READ MORE: Impact List 2023: The politicians and professionals who are shaping European green policy
The selection has been far from easy, and it goes without saying that many more people could have featured in our selection. We finally whittled down our Impact List to 30 people, of whom 12 are women and 18 men, drawn from seven broad professional categories. We strove throughout to cover a balanced range of roles and sectors, and to ensure the fair representation in terms of aspects such as nationality and gender.
Despite our best efforts, we recognise the list still lack diversity, and believe this is a reflection of the status quo in the environment policy bubble and shines a light on areas that need to improve in the future.
How was the selection made?
Given the nature of ENDS Europe’s coverage and readership, the shortlisted candidates all held a political or professional role related to the environment and EU policy-making.
We invited nominations from our readers in a short web-based survey and followed up by seeking feedback from a handpicked panel of experts whose judgement we have come to trust. Our panel was asked to review initial proposals for inclusion in the list, and especially to identify any gaps or glaring omissions. We would like to thank each of them for dedicating their precious time to this project.
To feature on the list, an individual had to meet at least one of three broad criteria: having shaped or influenced EU environmental policy, having delivered positive results for the environment, or being an ‘unsung hero' who is delivering positive change through their work, without necessarily receiving the deserved recognition.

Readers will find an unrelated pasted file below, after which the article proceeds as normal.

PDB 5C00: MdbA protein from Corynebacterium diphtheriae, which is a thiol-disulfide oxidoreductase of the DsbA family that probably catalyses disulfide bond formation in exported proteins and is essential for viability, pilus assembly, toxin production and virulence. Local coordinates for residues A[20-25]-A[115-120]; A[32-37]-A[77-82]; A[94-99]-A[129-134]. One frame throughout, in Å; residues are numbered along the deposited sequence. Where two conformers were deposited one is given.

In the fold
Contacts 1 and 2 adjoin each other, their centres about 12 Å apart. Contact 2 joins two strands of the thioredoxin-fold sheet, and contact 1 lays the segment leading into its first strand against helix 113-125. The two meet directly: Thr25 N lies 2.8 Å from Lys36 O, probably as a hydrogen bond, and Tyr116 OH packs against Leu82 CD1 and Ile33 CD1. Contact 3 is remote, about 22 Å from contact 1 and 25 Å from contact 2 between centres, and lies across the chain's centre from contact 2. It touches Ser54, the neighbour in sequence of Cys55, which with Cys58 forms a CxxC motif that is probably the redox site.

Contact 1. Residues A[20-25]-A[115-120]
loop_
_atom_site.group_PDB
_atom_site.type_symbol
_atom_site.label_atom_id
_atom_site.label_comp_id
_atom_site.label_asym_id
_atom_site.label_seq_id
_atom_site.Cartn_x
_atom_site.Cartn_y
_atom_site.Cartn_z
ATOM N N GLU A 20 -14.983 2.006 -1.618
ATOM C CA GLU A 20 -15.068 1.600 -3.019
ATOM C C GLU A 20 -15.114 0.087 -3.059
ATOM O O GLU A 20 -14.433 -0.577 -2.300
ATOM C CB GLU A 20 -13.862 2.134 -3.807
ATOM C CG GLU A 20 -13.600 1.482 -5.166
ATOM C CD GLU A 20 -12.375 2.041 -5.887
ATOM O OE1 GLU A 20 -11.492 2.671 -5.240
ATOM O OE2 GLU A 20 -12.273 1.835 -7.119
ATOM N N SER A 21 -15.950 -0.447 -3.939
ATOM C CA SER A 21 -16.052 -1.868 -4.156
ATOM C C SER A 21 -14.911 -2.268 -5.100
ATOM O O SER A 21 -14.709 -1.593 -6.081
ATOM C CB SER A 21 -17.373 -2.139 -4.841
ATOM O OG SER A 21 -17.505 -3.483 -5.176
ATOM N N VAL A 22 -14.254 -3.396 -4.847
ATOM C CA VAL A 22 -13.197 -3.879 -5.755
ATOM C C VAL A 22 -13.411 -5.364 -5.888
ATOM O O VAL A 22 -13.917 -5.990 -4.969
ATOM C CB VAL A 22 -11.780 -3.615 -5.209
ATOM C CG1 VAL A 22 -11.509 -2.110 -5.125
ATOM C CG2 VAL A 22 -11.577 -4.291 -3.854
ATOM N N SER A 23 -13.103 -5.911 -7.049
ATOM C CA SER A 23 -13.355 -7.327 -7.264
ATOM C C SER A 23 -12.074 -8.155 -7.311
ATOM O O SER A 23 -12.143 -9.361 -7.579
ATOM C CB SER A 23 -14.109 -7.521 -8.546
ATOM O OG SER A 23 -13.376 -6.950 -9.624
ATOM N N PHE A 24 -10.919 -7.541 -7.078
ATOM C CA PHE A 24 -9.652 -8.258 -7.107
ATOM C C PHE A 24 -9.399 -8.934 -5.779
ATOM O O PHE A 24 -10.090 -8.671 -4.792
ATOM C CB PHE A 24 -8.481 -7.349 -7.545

We sought to cover a variety of categories and sectors, from the EU institutions in Brussels to national policy-makers, regulatory agencies, business representatives, scientists and campaigners.
For Members of the European Parliament, in particular, the list could have been much longer considering the number of rapporteurs or shadow-rapporteurs dealing with the many environmental files in discussion, all of whom impact one way or another the final form that EU green policy takes. To shorten the list, we decided to focus on MEPs whose files have already been closed, as the outcome of the others is still to be determined.
We received some high-profile nominations, politicians who have done a lot in specific areas of EU environmental policy but whose views are perhaps controversial or seen as less constructive in others. We have decided to not include them, at least until it will be possible to clarify whether their impact on balance is positive. We also had to exclude some high-profile campaigners, who have worked relentlessly to raise awareness for the environmental cause, but whose influence was not specifically focused on EU policy-making for the purposes of our survey.
With ever more businesses taking action to curb the environmental impacts of their products, operations and supply chains, we were surprised to receive only a few nominations in this category, and we are sure there are individuals in the private sector who deserve recognition. We hope to see more names put forward in this category in the future.